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V. International Response to Recent Abuses

In response to the January 2006 attacks against United Nations personnel, the U.N. Security Council, pursuant to Security Council resolution 1572 (2004), on February 7, 2006, activated a travel ban and assets freeze against three individuals:  Charles Blé Goude and Eugène Djué of the Young Patriots militia, and Fofié Kouakou, a New Forces commander in Korhogo.103 While internationally-supported initiatives designed to restrain abusers and combat impunity are welcome and necessary, it is unfortunate that such measures were only activated after United Nations personnel and material interests were the object of attack.

Political observers interviewed by Human Rights Watch characterized as “inconsistent” the criteria used to select those who would be subject to U.N. sanctions.104 One U.N. official noted how, on the one hand, the two pro-government militia leaders were selected on the basis of their role in the January attacks against the U.N., whereas the rebel commander was chosen for acts he had committed as far back as June 2004.105  The failure to apply sanctions consistently and against more abusers is but one example of the international community putting accountability mechanisms on hold for an elusive final settlement. 

In addition to sanctions, other measures that might restrain abusers and combat impunity throughout Côte d’Ivoire appear to have been similarly put on hold.  For example, following a request by all parties to the Linas-Marcoussis agreement to investigate serious violations of human rights and humanitarian law perpetrated in Côte d’Ivoire since September 19, 2002, the Office of the United Nations High Commissioner for Human Rights (OHCHR) dispatched a commission of inquiry to Côte d’Ivoire. However, the U.N. Security Council has yet to make public or discuss the findings of the report, which was handed to the U.N. Secretary-General in November 2004 and transmitted to the Security Council on December 23, 2004.  The failure to discuss the findings of the report, let alone act on them, sends the wrong signal to abusers. 

Although the Ivorian government lodged a declaration in September 2003 with the International Criminal Court (ICC) accepting the court’s jurisdiction over crimes committed since September 19, 2002,106 the ICC prosecutor has not determined whether the Office of the Prosecutor will open an investigation into the situation there. 

The ICC Prosecutor has indicated he intends to send a delegation to Côte d’Ivoire,107 but has yet to do so. Indeed, the ICC prosecutor has to date made minimal public statements on the role he sees for the ICC in ensuring accountability for crimes in Côte d’Ivoire and has not been seen actively to promote domestic prosecutions for human rights abuses.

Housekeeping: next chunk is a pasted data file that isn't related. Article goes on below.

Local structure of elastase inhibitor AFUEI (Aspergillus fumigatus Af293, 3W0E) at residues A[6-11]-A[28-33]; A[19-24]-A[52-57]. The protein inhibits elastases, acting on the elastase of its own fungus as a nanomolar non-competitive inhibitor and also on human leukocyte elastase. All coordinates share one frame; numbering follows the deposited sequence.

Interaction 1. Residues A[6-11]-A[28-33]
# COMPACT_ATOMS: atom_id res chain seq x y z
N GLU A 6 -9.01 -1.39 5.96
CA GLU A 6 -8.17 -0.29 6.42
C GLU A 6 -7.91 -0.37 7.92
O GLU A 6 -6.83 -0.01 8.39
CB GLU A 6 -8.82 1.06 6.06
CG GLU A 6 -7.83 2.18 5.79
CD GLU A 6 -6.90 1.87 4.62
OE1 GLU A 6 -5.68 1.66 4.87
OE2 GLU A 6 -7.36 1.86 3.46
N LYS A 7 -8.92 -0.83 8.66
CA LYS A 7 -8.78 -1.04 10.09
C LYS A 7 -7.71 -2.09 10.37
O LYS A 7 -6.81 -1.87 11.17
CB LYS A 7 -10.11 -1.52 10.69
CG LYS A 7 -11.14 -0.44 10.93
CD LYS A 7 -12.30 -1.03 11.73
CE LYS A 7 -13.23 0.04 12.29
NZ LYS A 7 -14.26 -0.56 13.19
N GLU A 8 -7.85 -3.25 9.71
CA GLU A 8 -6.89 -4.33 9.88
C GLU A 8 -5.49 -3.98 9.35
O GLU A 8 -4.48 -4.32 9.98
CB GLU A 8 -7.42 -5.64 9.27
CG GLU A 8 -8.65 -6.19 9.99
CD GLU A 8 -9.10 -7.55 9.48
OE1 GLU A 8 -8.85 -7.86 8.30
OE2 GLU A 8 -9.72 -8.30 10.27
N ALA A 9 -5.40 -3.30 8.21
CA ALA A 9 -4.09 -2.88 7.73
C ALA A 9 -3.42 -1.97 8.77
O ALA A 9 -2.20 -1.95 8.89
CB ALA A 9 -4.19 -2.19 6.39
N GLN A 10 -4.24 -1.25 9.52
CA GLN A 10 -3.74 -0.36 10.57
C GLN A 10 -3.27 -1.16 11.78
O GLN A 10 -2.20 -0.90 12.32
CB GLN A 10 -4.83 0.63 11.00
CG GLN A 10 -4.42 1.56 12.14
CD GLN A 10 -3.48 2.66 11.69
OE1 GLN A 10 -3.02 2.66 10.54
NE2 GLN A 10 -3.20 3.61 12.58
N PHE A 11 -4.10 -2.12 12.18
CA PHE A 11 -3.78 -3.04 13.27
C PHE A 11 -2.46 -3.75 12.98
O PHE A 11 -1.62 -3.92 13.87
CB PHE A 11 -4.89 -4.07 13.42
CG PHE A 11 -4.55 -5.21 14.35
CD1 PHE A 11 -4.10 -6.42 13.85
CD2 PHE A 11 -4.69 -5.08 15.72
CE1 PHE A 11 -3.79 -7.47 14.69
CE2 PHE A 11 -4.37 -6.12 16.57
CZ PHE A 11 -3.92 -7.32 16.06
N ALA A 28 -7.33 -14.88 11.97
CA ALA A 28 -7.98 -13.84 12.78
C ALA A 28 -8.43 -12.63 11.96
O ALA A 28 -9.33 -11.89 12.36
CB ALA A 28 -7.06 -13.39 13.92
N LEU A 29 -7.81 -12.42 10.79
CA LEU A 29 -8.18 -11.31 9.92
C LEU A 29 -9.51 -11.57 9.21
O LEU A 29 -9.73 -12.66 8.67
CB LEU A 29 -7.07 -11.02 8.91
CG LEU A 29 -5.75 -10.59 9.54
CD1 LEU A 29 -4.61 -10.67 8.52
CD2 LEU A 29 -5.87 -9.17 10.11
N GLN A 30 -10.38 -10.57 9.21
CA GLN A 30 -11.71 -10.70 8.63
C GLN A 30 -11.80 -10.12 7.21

Human Rights Watch believes that a more proactive role by the ICC prosecutor in relation to the situation in Côte d’Ivoire is warranted. It is important that a mission to Côte d’Ivoire proceed as quickly as possible, not only to assess the possibility of an ICC investigation, but also to ensure a clear message is sent to the perpetrators of serious crimes and to the main leaders in Côte d’Ivoire that the ICC is monitoring abuses committed there. Public or private communications indicating that the ICC has an interest in accountability for abuses committed in Côte d’Ivoire, and that national authorities should also be taking steps to commence appropriate national prosecutions, with appropriate international assistance as necessary, for serious crimes could have a positive effect in helping to stem ongoing abuses.

[103] Under resolution 1572, persons constituting, inter alia, “a threat to the peace and national reconciliation process in Côte d’Ivoire” or “any other person determined as responsible for serious violations of human rights and international humanitarian law in Côte d’Ivoire” may be designated by the Sanctions Committee.  Once an individual is designated, all states are required to take the necessary measures to prevent the entry into or transit through their territories of a designated individual and to freeze immediately the funds, other financial assets and economic resources which are on their territories that are owned or controlled by a designated individual. U.N. Security Council Resolution 1572, S/RES/1572 (2004).

[104] Human Rights Watch interviews with U.N. sources and international NGOs, Abidjan, March 2, 2006.

[105] Ibid.

[106]  International Criminal Court, “Registrar confirms that the Republic of Côte d’Ivoire has accepted the jurisdiction of the Court,” ICC Press Release, February 15, 2005.

[107]  On November 28, 2005, the ICC prosecutor indicated that his office was planning a mission to Côte d’Ivoire for early 2006. Statement by Luis Moreno-Ocampo, prosecutor of the International Criminal Court, Fourth Session of the Assembly of State Parties, 28 November – 3 December 2005, The Hague, November 28, 2005.

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